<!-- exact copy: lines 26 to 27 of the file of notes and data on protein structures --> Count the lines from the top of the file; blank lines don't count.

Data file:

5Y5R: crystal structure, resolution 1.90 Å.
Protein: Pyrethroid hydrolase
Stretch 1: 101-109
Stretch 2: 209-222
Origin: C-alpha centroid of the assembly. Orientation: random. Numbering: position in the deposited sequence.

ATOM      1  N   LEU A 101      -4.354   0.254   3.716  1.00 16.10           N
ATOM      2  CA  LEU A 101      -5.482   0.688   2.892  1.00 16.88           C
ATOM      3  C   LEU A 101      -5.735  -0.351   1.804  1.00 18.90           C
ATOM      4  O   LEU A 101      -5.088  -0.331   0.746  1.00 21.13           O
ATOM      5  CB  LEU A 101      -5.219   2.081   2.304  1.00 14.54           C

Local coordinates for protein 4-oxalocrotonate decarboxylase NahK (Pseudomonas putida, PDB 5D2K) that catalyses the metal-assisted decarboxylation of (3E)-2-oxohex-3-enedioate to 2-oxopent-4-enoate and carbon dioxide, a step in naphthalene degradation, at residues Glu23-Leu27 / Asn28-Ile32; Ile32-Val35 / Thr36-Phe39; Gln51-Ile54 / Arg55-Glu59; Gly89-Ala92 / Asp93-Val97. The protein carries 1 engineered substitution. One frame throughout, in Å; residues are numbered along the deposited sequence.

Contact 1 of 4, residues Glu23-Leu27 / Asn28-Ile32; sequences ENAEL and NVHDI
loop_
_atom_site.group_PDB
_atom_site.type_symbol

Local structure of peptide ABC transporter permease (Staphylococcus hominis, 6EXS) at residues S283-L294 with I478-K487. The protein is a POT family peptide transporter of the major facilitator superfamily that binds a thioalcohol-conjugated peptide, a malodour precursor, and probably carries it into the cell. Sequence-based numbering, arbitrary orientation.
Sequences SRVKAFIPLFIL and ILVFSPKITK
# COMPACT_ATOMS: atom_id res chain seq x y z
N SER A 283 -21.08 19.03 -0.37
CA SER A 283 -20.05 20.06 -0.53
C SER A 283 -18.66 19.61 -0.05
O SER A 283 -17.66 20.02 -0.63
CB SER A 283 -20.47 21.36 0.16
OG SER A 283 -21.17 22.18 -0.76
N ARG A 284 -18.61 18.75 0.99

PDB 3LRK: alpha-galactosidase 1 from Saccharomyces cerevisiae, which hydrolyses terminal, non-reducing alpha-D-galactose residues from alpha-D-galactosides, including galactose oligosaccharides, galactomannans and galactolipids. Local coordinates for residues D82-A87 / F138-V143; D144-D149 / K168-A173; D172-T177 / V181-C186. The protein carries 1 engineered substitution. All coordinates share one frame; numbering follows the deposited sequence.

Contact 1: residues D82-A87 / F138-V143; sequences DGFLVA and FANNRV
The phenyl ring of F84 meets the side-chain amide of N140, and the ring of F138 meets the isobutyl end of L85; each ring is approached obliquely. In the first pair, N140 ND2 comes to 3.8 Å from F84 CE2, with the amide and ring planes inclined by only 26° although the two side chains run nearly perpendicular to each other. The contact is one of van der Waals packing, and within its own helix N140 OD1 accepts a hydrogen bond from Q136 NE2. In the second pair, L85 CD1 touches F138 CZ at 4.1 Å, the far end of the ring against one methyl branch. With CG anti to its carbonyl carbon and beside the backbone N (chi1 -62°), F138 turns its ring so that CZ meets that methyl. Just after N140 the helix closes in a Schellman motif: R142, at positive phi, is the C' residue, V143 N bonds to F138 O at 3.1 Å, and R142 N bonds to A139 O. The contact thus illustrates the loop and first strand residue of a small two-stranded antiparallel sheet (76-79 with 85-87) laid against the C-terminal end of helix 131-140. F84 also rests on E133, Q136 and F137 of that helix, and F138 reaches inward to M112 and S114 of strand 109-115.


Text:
PDB 3LRK: alpha-galactosidase 1 from Saccharomyces cerevisiae, which hydrolyses terminal, non-reducing alpha-D-galactose residues from alpha-D-galactosides, including galactose oligosaccharides, galactomannans and galactolipids. Local coordinates for residues D82-A87 / F138-V143; D144-D149 / K168-A173; D172-T177 / V181-C186. The protein carries 1 engineered substitution. All coordinates share one frame; numbering follows the deposited sequence.

Contact 1: residues D82-A87 / F138-V143; sequences DGFLVA and FANNRV